When I saw a version of the Folkwear Tibetan Panel Coat this summer, I wanted to make one immediately. Unfortunately, my schedule, fabric options and the sweltering weather didn't allow me to get to it until now.
This pattern is for a traditional Tibetan garment that can be worn as a full-length, lined or unlined vest or sleeveless coat. Pieced panels serve as a wonderful canvas for combinations of fabrics in various colors, prints and textures. It is a creative playground with multiple options and it can be made reversible.
Coutriere Parisienne from Riley Blake Designs, with its French garment images, and bold text, felt absolutely right for this coat.
I was spoiled for choices with this collection, but narrowed it down to these four prints and a solid black cotton from my stash.
In terms of construction, this pattern is fairly easy to make. Though this is a new-to-me pattern company, there are no new-to-me techniques.
There is a lot of planning, cutting and piecing of the fabrics for this coat. This can be made leisurely on a weekend or on evenings.
That being said, it was time-consuming for me to make. My creative indecision extended the construction time significantly. With the lined version, there five potential fabric choices. With those choices, I have multiple placement considerations. I played with which fabric to accent which area and on which side. I know there's a mathematical calculation for all potential possibilities. Having just lived through all configurations, I can't calculate them for you now.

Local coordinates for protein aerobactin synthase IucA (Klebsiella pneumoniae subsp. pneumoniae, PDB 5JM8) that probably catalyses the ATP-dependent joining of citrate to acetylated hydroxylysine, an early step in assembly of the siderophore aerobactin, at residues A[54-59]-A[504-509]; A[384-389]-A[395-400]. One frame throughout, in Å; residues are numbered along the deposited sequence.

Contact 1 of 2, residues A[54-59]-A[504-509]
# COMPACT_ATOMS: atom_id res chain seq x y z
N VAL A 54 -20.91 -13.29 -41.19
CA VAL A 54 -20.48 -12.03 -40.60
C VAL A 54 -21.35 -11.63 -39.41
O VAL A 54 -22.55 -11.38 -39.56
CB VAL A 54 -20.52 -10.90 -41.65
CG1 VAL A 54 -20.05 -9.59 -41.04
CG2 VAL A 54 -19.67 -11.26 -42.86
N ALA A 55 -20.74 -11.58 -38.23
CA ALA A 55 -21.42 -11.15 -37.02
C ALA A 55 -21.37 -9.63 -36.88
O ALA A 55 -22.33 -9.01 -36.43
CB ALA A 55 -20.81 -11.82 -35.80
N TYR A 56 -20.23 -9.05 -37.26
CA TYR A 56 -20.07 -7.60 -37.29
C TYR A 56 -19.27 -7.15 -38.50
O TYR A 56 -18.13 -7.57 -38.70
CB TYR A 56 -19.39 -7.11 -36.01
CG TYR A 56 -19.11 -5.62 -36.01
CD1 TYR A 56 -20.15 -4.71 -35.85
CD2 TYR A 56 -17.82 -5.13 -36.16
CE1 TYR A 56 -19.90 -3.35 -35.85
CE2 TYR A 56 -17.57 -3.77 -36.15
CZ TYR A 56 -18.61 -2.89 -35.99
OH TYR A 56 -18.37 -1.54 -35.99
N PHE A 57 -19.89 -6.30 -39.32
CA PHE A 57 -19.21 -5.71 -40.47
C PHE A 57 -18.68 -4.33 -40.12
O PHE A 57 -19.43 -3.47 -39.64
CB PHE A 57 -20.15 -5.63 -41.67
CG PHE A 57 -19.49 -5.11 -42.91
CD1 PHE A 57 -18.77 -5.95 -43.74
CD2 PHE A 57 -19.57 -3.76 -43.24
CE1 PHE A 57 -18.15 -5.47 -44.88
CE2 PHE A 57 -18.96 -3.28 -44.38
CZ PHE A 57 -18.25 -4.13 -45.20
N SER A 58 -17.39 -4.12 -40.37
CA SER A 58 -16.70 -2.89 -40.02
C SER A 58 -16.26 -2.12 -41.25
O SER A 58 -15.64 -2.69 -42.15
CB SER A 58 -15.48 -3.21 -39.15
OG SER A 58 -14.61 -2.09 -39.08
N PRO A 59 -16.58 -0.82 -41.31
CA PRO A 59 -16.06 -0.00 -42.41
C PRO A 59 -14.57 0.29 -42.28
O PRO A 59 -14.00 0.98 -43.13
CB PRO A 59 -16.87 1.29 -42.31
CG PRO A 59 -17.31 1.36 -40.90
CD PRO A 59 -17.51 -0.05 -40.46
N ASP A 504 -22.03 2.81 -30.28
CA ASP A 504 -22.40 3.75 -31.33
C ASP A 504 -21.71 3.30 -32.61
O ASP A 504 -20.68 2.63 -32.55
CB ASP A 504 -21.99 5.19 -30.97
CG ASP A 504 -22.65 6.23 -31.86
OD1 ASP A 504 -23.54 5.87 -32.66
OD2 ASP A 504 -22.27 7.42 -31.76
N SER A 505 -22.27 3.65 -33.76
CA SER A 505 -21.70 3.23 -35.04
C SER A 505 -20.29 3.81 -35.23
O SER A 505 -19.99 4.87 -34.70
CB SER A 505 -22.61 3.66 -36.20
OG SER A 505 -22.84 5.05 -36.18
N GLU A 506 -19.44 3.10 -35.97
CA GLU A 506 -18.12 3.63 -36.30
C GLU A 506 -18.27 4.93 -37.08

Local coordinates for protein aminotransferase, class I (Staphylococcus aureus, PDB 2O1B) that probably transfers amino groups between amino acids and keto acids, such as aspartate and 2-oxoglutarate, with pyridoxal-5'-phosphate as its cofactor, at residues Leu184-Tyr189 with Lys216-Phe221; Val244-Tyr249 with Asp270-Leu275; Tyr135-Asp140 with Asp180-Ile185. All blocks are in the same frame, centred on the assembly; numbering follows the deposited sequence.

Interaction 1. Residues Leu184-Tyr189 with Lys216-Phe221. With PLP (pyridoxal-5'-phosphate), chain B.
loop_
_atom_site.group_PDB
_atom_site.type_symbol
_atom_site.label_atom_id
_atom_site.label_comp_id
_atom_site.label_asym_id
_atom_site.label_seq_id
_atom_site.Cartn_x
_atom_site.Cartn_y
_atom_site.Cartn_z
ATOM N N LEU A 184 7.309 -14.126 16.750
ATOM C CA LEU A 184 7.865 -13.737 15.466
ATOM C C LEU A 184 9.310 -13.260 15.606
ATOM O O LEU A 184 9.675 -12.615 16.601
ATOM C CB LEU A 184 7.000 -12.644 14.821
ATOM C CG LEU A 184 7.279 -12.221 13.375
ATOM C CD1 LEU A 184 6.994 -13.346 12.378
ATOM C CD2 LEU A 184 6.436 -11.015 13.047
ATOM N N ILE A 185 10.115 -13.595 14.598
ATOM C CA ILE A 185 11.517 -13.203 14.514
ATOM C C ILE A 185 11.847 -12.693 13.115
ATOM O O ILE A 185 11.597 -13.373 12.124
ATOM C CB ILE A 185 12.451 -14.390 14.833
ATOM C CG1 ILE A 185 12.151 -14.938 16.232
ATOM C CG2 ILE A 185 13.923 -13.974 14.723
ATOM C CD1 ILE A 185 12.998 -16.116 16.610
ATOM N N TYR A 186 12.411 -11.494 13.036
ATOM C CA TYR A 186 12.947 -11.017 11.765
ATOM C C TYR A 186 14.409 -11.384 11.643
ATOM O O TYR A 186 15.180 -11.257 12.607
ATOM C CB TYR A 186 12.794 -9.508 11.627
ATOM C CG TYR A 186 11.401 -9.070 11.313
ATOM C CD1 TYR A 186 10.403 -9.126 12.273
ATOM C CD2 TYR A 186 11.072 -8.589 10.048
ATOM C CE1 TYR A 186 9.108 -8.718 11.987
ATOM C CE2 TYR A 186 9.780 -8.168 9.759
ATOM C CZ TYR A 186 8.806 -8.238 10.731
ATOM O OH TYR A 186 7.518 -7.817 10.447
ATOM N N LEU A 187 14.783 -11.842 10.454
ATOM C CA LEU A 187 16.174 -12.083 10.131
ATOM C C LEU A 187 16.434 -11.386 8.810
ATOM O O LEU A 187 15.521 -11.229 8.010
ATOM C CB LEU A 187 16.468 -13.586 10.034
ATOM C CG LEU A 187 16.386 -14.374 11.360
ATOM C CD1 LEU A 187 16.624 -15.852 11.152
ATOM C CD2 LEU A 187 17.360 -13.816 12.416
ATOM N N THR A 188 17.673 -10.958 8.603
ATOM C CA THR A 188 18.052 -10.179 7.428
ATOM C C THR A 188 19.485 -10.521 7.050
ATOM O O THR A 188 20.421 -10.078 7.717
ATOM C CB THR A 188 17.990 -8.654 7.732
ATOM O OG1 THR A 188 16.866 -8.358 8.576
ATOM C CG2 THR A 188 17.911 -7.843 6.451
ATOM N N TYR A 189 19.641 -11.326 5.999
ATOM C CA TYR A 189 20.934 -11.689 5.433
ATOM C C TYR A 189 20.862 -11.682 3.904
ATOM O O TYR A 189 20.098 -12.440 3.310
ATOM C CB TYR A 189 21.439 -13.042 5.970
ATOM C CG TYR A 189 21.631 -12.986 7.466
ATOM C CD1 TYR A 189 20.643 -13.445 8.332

I changed my mind so many times that I just had to stop, make a decision to begin.
Once the initial decision was made and sewn, I then considered the next decision until it was done.
I like that this is a culturally significant garment with the history included in the pattern envelope. Because of that, I wanted to make something wearable for me, but without significant modifications.
I however, did make the following small changes:
- I reduced the width of the sleeve facing down to 3 in. to mimic the width of the hem facings and balance the sharp contrast of the black fabric
- I underlined the white fabric with black so the red on the underside would not show through
- I machine sewed the shoulder, neckline, and vent facings rather than hand sew them. I enjoy hand-sewing, but in the interest of time chose not to.
- I sewed the medium, but could have made the small. I added a tie belt to pull in some of the fullness
This was a wonderful creative project for me. I love my final results on both sides of the fabric. My deliberations, though maddening to me in the moment, worked out in the end. I listened to my creative discontent and adjusted until it was satisfied. I love this coat and this fabric pairing.
If you are looking for a satisfying project to dive into, I recommend this one.